Back From Mong Ko

By Nang Seng Nom 5 January 2017

In the third week of November, I went to Mong Ko in northern Shan State amid fierce clashes between the Northern Alliance and Burma Army.

The Northern Alliance is comprised of four ethnic armed groups—the Kachin Independence Army, the Ta’ang National Liberation Army, the Myanmar National Democratic Alliance Army and the Arakan Army. The coalition launched joint offensives in several townships including in Muse’s border trade zone and in Mong Ko in northern Shan State on Nov. 20.

Among them, Mong Ko was hit hardest by clashes, suffering the most severe damage and the highest numbers of casualties.

The town lies at the Burma-China border and is accessible via Kyukok (Pangsai). But because of continuous clashes, no media outlets could get into the area to report on the conflict from the ground or to document the plight of the town’s residents.

In other words, Mong Ko was subjected to news blackout amid the clashes. I went with a reporter from the Kumudra Journal; it was a challenge to go and report on the situation there.

As the road to Mong Ko via Kyukok (Pangsai) was blocked by clashes, we had to get there by traveling through China, and we encountered many checkpoints along the route.

As I was told by Mong Ko locals not to bring cameras or laptops through China, I only took a backpack, two cell phones and a border pass. Because of this, we were able to pass the inspection gates on the Chinese side with ease.

At the entrance gate of Chinese border town of Man Hai, located just across from Mong Ko, an ethnic Shan Chinese policeman, after checking my border pass, told me in the Shan language: “Clashes are taking place at the opposite bank [in Mong Ko]. Who are you going to visit? You’d better take care.”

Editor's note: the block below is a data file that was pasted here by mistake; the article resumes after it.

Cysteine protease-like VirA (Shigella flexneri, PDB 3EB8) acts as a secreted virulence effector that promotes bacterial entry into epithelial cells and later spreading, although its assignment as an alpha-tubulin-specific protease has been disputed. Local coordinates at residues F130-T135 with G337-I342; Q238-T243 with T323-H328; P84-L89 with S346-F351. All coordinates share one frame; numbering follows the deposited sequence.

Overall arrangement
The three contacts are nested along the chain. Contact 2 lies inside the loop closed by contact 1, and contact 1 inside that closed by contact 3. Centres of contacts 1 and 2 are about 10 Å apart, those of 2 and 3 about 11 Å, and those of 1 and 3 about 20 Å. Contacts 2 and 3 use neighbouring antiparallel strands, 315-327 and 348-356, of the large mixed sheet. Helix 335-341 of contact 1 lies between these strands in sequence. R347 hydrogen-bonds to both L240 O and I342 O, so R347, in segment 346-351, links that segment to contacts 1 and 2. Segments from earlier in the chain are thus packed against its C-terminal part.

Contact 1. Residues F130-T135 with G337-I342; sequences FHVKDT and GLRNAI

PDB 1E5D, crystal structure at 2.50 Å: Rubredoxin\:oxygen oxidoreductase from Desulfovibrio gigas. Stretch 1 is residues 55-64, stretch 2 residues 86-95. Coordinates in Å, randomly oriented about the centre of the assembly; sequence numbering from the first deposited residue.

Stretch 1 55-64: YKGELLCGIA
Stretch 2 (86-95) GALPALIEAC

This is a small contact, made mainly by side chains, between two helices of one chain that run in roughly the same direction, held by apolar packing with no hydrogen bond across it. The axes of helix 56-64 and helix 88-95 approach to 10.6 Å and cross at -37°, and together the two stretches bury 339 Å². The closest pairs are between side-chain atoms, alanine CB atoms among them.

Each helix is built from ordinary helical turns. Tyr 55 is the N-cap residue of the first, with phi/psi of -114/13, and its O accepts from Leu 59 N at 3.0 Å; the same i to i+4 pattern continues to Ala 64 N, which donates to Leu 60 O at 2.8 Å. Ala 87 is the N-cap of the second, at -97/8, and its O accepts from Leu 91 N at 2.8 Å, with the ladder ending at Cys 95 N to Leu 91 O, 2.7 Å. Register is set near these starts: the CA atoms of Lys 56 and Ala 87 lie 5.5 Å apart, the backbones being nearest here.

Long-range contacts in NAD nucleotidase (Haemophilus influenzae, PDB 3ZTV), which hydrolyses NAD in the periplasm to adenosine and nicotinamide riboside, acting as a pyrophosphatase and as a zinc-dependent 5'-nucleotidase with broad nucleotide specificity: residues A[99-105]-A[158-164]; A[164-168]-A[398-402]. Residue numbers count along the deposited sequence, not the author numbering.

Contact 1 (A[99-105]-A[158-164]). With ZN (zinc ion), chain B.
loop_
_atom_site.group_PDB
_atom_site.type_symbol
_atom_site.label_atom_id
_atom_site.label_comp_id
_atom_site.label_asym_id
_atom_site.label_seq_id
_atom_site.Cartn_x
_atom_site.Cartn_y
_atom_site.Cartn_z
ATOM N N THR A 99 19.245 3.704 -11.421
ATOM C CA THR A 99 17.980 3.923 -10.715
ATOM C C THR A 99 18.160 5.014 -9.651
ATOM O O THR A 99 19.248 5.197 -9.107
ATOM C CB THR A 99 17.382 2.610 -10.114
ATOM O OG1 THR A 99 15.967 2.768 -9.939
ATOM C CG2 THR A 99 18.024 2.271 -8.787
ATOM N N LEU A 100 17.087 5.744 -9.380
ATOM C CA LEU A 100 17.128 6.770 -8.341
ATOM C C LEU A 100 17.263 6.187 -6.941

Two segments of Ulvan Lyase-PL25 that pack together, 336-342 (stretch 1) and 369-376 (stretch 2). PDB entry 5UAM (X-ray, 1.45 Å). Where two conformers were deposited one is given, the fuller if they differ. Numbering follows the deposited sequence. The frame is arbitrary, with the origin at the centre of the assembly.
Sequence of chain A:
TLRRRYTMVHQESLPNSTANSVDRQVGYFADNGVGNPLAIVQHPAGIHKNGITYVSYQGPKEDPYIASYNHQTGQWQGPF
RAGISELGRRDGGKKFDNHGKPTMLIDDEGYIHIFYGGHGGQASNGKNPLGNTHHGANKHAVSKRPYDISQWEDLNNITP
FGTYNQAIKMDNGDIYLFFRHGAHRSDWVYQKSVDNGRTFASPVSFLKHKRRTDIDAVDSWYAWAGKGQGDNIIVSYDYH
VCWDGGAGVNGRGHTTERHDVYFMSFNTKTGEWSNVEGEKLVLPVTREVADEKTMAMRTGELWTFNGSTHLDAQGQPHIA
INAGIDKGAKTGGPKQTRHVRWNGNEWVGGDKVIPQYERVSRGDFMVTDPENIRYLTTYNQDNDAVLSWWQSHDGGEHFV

In Man Hai, we met assistant pastor Gam Seng of the Kachin Baptist Convention (KBC) who arranged for us to cross the border into Mong Ko.

I was both excited and nervous about going into the town. I had heard before I went there that Mong Ko had experienced fierce fighting—houses were reduced to ashes and a Catholic church and a school were badly damaged by artillery fire.

Before the trip, my colleagues had also warned me to take extra caution when entering houses hit by artillery, since there might be unexploded shells inside.

Heading to Mong Ko, my heart was pounding. As soon as we entered the town, I felt there was a heavy silence lingering in the air, which was filled with smoke from burnt houses and other things.

Fearless assistant pastor Gam Seng accompanied us as we conducted interviews and took photos throughout the town from our motorbike.

We ran into U Ye Htun, head of the engineering department in Muse district municipality and U Ngwe Htay, the administrator of Mong Ko Township, while we were taking pictures.

“You are free to report what you see. If you need any help, let me know,” U Ye Htun told me. The two also gave us their phone numbers.